Hopefully all the friends we developed over our years of running the Halloween events can become part of this new process as well - I guess we'll see!

Scary time indeed!

Jeremiah said...

I think that church should be event-based - but not limited to event based. If our faith is to be timeless, dynamic, relational, and unconfined, then the events of the early church (feasts, gatherings of philosophers, riots) are certainly a model. I think you and others have always taught just as Paul "becomes all things to all 'men,'" so the relevant church does.

That being said, I still don't think a revolutionary church needs to be only event-focuses - or at least "event" in any common definition today. "Meeting together in homes" or "in the temple daily," "breaking bread, giving thanks" is also counter-cultural in today's "world" (at least in much of the u.s.) of suburban, Internet/Entertainment intensive silos...

Steve Hayes said...

Didn't you have an event in May last year?

Pastor Phil said...

Hey Jere-Mike,

The balance you speak of is the tension which I find difficult to remain balanced upon. Always the funambulists we are as followers of Christ.

Pastor Phil said...

Hey Steve,

We've held many events over the season of our church life. The development of full on festivals, which are aimed at the larger community both of Christians and non-Christians alike is another thing, and that is what we are aiming to develop.

Steve Hayes said...

Phil,

Then perhaps I haven't grasped what you mean by "events". Was it Martin Buber who said "All real living is meeting", so if the church is to be relational, the church must meet, and each meeting is an "event", as I understand it. I don't understand how the church can be relational without meeting, but that is what you seem to be saying.

Pastor Phil said...

Hey Steve,

Eventism is a term I use to describe the tendency of Pentecostal Christianity to run from event to event (at the loss of relationships) to find the answers to life, and some sense of fulfillment. "Eventism" a physics term as well, but I am not using it in that sense.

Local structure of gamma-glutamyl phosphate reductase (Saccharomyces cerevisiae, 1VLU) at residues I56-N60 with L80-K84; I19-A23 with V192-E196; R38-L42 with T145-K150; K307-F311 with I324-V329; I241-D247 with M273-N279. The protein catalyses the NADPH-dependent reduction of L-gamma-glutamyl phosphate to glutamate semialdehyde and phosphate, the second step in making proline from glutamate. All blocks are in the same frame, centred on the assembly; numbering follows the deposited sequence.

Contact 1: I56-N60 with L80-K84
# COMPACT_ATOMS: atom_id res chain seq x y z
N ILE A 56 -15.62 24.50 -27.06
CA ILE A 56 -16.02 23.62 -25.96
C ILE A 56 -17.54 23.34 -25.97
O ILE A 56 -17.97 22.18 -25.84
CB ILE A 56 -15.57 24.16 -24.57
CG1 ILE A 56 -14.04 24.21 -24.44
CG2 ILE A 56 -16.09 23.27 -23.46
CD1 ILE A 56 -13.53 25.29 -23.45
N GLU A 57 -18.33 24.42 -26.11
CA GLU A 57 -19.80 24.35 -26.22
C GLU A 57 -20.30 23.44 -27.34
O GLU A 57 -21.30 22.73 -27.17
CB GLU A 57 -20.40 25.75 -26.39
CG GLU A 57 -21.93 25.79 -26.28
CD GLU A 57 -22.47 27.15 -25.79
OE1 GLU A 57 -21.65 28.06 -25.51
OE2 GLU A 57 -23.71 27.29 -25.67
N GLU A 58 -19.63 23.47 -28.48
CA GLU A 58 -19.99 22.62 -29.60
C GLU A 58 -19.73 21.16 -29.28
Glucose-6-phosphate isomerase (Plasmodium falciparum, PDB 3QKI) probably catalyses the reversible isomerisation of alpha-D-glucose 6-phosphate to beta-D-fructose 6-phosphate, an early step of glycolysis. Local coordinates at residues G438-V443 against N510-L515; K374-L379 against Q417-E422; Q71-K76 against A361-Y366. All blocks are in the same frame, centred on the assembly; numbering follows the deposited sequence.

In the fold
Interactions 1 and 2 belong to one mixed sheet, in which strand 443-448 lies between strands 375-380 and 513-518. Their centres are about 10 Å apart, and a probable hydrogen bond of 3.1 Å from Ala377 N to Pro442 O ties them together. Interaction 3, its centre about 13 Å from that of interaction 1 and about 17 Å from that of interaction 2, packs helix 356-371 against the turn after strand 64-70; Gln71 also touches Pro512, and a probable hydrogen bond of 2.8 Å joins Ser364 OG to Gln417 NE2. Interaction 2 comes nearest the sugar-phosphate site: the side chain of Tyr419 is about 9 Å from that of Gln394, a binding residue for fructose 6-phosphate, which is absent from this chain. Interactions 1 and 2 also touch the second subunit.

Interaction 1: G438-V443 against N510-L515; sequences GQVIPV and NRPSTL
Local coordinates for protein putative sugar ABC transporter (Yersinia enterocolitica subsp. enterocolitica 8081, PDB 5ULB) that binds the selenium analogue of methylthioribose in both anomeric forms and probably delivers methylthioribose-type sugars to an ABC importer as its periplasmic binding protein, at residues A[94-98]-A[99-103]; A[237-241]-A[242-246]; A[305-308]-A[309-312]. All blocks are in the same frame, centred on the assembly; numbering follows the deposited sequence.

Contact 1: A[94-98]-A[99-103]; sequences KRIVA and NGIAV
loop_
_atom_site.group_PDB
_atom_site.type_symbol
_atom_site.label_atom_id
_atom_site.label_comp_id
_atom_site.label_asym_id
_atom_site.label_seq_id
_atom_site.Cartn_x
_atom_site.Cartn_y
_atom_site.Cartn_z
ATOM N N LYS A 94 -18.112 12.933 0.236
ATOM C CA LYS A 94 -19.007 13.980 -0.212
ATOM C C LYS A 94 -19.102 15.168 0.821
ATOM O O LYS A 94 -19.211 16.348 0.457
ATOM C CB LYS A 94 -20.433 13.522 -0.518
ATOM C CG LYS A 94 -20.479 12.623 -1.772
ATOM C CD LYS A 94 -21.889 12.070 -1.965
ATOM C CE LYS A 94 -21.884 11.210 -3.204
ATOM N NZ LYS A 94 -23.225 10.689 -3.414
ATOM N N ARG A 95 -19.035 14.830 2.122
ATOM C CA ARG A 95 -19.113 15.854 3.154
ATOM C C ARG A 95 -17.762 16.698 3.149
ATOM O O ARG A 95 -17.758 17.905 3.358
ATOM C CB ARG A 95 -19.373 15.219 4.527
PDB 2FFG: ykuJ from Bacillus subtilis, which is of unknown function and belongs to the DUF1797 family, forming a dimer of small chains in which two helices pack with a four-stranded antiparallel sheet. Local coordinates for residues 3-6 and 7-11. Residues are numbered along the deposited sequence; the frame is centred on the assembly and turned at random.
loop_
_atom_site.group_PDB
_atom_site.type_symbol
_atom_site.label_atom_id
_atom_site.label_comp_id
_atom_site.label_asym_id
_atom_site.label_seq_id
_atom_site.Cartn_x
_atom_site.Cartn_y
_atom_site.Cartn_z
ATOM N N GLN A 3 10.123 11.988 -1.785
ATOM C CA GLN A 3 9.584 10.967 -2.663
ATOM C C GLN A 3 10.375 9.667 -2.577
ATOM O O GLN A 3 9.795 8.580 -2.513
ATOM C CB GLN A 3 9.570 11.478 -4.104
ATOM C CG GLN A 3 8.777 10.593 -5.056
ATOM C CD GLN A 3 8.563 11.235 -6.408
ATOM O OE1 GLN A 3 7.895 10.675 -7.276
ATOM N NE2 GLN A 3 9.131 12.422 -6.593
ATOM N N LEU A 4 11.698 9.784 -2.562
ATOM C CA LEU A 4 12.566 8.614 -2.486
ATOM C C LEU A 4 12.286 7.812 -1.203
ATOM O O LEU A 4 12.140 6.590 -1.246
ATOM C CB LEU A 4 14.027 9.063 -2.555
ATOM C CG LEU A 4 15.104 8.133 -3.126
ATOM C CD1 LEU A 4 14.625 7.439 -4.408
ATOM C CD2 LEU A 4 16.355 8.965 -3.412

Event:


1. Something that takes place; an occurrence.
2. A significant occurrence or happening.
3. A social gathering or activity.

I am not describing either definition #1 nor definition #3 when I talk about events in this post, rather I am using definition #2 and the hunt for the perfect event which answers all the problems of life.

Does that make sense?

seithman said...

Sorry I'm coming so late to the discussion. A busy schedule and health issues have kept me away from the blogosphere recently.

Like Steve, the first thing that occurred to me is that you can't really have relationships without events of some sort. They ultimately create the environment and means for building the relationship. However, I do think that some events are better designed and more effective to building relationships than others. And it may be that this is an area where much of Christianity (and I suspect it applies to other religions and even non-religious organizations) need to reconsider their efforts. Too often, events seem to held for their own sake, which can be problematic, especially if one can go through such an event without making any real interpersonal connections.

Of course, I also think that it helps if one's events and festivals are interconnected as well. I'm reminded of Ellen Canon Reed's book, "The Heart of Wicca," in which she discusses this topic in terms of the Wiccan wheel of the year. She noticed that some groups' Sabbats (and even some that have been in published materials) seem disconnected to one another, a situation she described as "a wheel with spokes but no rim." She spent a chapter in the book discussing ways to help develop that "rim," connecting the Sabbats to one another so that they flowed.

It seems to me that this would be a highly desirable trait in any series of festivals to build relationships and community. After all, it would help strengthen the bonds through a sense of continuity through each festival.

As always, I wish you lots of luck on your endeavors, Pastor Phil.

Pastor Phil said...

Seithy,

Within Christian culture there are events, and then there is an eventism. It is Eventism I am bemoaning, and hoping to avoid. Creating festival life may have the tendency to lead toward the unhealthy belief that the next powerful event will solve my life's problems.

As I mentioned above this is a specific definition for "event," and thus some confusion.

I do like the wheel and spoke analogy here - thanks.

Beth P. said...

Wow--
So, how would those of us in far-flung places like...Oregon participate?

I want to have fun too....

Smiles and head-scrathes--